It all started in 1999 when Francois Hugo started Seal Alert. A centre where he saved and rehabilitated injured and dying seals. Although his mission was simple it wasn’t always easy. The centre had very little support and was faced with continuous scrutiny from external parties but this never swayed Francois Hugo from his life’s work, helping seals. It has been said that he had a connection with these incredible marine mammals like no-other, some even called him the seal whisperer. He had what can only be described as a seal sense, a deeper understanding of these wild animals which connected him to them in a way very few people could understand. Francois spent decades protecting cape fur seals and helping them flourish in the Western Cape, right up until his dying day in 2018.
With no-one to follow in his footsteps, the centre was almost forgotten and left for ruin until 2019, when former seal rescuer Kim Krynauw, who had worked along side Francois Hugo, stepped up and took over the remains of Francisco Hugo’s legacy.
The centre was renamed from Seal Alert to Hout Bay Seal Rescue Centre, with hopes to breath new life into the centre. Kim Krynauw now works round the clock, with full time paid employees to save and rehabilitate as many seals as possible. It is no small feat but it is most certainly worth it.
In a world where other organisations can be quick to euthanise, HBSRC believes in giving seals a fighting chance. We might not be successful at saving them all but without us, they would all most certainly die. We do what we can for the ones that do survive, they are the reason we do what we do! Every life matters. Our mission at HBSRC is to intervene when seals are in distress. We rescue injured, sick or orphaned baby seals and rehabilitate them, then return them to their natural environment within the Cape Peninsula Metropolitan Region. The centre responds to all cases reported.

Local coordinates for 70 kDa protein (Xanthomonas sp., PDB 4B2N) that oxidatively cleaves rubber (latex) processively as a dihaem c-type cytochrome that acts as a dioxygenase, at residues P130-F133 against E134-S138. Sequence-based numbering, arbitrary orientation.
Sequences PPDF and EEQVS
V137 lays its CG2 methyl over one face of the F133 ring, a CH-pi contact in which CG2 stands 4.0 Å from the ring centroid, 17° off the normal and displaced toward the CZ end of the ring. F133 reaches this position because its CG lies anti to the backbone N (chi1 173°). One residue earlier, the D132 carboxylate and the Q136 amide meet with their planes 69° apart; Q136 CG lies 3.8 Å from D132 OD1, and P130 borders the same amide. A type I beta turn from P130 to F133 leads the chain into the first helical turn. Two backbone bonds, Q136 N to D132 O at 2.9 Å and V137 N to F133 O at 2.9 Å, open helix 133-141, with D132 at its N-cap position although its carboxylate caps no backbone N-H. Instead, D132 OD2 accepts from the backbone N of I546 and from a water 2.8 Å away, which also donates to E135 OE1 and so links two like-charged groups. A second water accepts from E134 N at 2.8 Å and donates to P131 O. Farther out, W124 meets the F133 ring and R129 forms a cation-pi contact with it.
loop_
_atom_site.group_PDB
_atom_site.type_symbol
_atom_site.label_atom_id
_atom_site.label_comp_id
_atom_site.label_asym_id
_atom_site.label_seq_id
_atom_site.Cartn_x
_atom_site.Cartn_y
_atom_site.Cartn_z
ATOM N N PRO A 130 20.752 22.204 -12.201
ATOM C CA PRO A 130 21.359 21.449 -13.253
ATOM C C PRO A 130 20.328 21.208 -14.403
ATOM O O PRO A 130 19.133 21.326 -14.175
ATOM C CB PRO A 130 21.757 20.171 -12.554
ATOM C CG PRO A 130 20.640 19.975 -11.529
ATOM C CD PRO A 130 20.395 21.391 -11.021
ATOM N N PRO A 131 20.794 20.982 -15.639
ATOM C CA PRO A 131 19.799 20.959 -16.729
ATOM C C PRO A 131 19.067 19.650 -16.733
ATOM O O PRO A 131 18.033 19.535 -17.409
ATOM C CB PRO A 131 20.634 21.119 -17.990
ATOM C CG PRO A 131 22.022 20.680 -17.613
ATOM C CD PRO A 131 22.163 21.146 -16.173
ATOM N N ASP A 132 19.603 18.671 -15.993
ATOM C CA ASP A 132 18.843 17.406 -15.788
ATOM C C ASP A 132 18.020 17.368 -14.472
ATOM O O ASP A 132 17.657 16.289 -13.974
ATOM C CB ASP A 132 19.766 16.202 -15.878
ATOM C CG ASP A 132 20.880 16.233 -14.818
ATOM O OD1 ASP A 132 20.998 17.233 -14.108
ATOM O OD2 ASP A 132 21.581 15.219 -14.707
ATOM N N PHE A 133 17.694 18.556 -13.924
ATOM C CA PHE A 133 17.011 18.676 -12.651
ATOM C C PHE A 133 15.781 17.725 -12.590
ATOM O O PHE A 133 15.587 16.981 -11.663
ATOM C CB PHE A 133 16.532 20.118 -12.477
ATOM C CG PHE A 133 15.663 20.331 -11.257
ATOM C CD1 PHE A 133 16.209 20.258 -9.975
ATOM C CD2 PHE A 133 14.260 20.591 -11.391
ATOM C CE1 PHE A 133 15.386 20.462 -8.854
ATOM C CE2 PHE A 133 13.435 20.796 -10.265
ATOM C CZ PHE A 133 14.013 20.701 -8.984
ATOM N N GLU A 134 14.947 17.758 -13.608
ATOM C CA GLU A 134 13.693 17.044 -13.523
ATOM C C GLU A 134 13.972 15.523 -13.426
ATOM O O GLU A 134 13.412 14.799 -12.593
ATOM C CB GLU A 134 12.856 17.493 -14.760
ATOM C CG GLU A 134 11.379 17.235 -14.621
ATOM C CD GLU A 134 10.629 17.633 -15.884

Kim and staff are on standby 24 hours a day to immediately respond to calls of seals in distress. As part of the rehabilitation process, seals that arrive at the centre are immediately treated for dehydration and are tube fed until they are strong enough to catch their own fish. We also have a water enclosure at the centre, where the seal yearlings can safely enter and swim. Once they are fully strong enough, healthy and able to fend for themselves, they are released back into the wild. Many of our rescues also require specialised medical care. The centre has a veterinarian on standby and our three full time staff work around the clock to ensure seals are administrated any prescribed medication as instructed by the vet. Younger seals generally stay at the centre for one year. Seals older than one year old will stay the length of time required to heal from their injuries. These older seals are generally treated as “outpatients” and swim freely in the ocean surrounding the centre by day, and choose to sleep on the centre’s open jetty at night as they feel safe here. The Cape Fur Seal is a protected species in terms of the National Environmental Management: Biodiversity Act (10/2004): Threatened or Protected Marine Species Regulations.
Dune Spence-Ross / Director / D.O.P. / Writer / @bydune_
Gage / Cinematographer / Editor / @gagephotography
Kelly / Copy Editor / @kellywells_ct
Hout Bay Seal Rescue Center